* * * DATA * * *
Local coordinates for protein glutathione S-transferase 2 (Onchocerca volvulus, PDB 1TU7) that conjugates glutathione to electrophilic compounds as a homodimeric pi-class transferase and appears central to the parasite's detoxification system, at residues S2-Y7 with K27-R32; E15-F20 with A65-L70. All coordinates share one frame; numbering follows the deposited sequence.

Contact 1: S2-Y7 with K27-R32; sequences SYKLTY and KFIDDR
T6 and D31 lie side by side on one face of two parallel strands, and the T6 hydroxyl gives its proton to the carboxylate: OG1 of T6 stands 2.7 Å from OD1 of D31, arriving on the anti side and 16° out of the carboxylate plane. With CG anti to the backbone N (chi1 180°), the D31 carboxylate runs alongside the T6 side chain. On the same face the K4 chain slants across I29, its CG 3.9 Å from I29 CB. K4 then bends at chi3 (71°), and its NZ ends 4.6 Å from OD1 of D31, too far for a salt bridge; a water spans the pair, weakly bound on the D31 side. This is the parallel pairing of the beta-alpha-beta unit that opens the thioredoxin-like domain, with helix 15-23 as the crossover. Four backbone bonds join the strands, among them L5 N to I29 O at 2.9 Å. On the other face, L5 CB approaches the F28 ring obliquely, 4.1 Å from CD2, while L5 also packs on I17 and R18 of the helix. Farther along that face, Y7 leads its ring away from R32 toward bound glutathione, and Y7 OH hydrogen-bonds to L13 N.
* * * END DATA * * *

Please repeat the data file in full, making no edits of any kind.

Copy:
Local coordinates for protein glutathione S-transferase 2 (Onchocerca volvulus, PDB 1TU7) that conjugates glutathione to electrophilic compounds as a homodimeric pi-class transferase and appears central to the parasite's detoxification system, at residues S2-Y7 with K27-R32; E15-F20 with A65-L70. All coordinates share one frame; numbering follows the deposited sequence.

Contact 1: S2-Y7 with K27-R32; sequences SYKLTY and KFIDDR
T6 and D31 lie side by side on one face of two parallel strands, and the T6 hydroxyl gives its proton to the carboxylate: OG1 of T6 stands 2.7 Å from OD1 of D31, arriving on the anti side and 16° out of the carboxylate plane. With CG anti to the backbone N (chi1 180°), the D31 carboxylate runs alongside the T6 side chain. On the same face the K4 chain slants across I29, its CG 3.9 Å from I29 CB. K4 then bends at chi3 (71°), and its NZ ends 4.6 Å from OD1 of D31, too far for a salt bridge; a water spans the pair, weakly bound on the D31 side. This is the parallel pairing of the beta-alpha-beta unit that opens the thioredoxin-like domain, with helix 15-23 as the crossover. Four backbone bonds join the strands, among them L5 N to I29 O at 2.9 Å. On the other face, L5 CB approaches the F28 ring obliquely, 4.1 Å from CD2, while L5 also packs on I17 and R18 of the helix. Farther along that face, Y7 leads its ring away from R32 toward bound glutathione, and Y7 OH hydrogen-bonds to L13 N.